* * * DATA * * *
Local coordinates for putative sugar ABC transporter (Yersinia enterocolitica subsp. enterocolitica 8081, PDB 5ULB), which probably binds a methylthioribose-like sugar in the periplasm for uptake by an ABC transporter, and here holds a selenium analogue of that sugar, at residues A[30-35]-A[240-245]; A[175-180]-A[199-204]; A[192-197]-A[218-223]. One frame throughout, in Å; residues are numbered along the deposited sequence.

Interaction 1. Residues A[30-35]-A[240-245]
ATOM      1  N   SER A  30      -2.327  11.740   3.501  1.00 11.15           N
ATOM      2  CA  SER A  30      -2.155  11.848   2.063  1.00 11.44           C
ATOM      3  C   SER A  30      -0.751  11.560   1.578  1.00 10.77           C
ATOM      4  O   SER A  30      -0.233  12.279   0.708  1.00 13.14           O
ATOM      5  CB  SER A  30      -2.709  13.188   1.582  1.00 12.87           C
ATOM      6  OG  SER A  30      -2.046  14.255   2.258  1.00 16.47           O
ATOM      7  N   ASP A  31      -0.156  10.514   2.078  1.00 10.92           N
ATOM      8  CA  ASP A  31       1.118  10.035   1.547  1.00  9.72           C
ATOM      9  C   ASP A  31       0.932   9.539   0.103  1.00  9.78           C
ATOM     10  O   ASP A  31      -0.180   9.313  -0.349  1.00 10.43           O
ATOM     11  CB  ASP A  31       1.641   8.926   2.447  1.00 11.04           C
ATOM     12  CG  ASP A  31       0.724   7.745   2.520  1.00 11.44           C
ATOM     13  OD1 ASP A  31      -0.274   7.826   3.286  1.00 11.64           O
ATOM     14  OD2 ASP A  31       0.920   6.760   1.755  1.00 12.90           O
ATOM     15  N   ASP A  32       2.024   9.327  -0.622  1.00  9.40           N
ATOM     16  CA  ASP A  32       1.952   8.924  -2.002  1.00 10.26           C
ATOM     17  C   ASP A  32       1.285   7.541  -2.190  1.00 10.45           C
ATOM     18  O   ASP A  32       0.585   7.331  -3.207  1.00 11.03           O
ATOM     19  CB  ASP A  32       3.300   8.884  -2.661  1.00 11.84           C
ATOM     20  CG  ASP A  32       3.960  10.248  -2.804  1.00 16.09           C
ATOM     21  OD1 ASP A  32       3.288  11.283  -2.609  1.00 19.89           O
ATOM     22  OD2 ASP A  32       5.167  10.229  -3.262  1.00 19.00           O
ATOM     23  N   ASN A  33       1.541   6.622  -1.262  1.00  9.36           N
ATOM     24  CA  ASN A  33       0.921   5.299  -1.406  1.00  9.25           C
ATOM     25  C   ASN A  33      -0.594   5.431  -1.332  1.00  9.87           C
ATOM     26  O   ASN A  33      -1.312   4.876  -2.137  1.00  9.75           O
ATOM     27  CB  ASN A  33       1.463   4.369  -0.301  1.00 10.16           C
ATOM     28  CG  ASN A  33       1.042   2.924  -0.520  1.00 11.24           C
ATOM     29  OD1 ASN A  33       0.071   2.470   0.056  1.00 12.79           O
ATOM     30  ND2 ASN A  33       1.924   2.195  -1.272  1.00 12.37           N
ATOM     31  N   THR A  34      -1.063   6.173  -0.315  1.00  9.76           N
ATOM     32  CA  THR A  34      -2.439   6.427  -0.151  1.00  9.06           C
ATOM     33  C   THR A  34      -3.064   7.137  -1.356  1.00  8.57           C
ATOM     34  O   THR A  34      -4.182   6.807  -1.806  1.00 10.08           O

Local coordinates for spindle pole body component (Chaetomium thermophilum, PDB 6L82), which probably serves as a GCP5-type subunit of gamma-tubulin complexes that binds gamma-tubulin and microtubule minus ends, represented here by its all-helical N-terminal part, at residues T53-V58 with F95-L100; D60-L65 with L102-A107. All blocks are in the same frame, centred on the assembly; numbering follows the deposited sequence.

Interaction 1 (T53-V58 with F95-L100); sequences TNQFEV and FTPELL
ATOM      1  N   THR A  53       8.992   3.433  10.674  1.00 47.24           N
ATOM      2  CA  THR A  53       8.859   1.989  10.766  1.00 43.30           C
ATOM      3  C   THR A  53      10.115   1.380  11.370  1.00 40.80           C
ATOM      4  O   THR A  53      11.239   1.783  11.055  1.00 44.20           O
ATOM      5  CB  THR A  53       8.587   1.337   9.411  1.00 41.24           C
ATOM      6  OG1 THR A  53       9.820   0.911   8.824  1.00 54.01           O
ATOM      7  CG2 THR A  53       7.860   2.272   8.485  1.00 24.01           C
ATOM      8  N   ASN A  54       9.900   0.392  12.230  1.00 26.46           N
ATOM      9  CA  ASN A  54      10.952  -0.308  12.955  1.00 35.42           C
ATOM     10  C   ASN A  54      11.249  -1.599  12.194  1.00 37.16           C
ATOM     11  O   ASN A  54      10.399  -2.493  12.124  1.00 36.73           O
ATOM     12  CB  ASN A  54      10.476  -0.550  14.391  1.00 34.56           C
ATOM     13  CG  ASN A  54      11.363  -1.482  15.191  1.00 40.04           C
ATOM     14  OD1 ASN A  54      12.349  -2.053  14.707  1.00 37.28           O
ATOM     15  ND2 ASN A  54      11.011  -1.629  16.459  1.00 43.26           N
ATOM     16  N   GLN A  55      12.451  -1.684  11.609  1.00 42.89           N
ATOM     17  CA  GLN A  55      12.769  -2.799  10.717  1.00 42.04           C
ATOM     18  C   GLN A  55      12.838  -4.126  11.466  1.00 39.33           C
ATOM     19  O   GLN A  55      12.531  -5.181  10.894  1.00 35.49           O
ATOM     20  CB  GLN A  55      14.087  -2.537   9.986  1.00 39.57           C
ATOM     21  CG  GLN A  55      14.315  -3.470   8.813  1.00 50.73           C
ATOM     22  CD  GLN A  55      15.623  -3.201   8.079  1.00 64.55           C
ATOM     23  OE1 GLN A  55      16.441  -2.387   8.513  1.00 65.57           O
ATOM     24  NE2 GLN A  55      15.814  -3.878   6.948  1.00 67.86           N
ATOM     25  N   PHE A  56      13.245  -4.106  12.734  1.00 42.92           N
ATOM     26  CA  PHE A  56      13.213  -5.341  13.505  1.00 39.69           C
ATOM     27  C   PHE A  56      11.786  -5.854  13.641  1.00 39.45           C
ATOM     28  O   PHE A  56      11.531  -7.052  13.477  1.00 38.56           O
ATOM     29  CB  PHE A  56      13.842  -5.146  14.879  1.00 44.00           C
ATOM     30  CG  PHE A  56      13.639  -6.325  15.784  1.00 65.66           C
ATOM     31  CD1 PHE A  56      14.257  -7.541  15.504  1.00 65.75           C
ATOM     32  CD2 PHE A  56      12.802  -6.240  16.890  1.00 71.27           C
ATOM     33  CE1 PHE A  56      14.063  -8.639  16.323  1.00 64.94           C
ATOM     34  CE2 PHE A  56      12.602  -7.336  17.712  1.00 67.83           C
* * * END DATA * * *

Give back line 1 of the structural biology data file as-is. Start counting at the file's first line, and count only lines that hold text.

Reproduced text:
Local coordinates for putative sugar ABC transporter (Yersinia enterocolitica subsp. enterocolitica 8081, PDB 5ULB), which probably binds a methylthioribose-like sugar in the periplasm for uptake by an ABC transporter, and here holds a selenium analogue of that sugar, at residues A[30-35]-A[240-245]; A[175-180]-A[199-204]; A[192-197]-A[218-223]. One frame throughout, in Å; residues are numbered along the deposited sequence.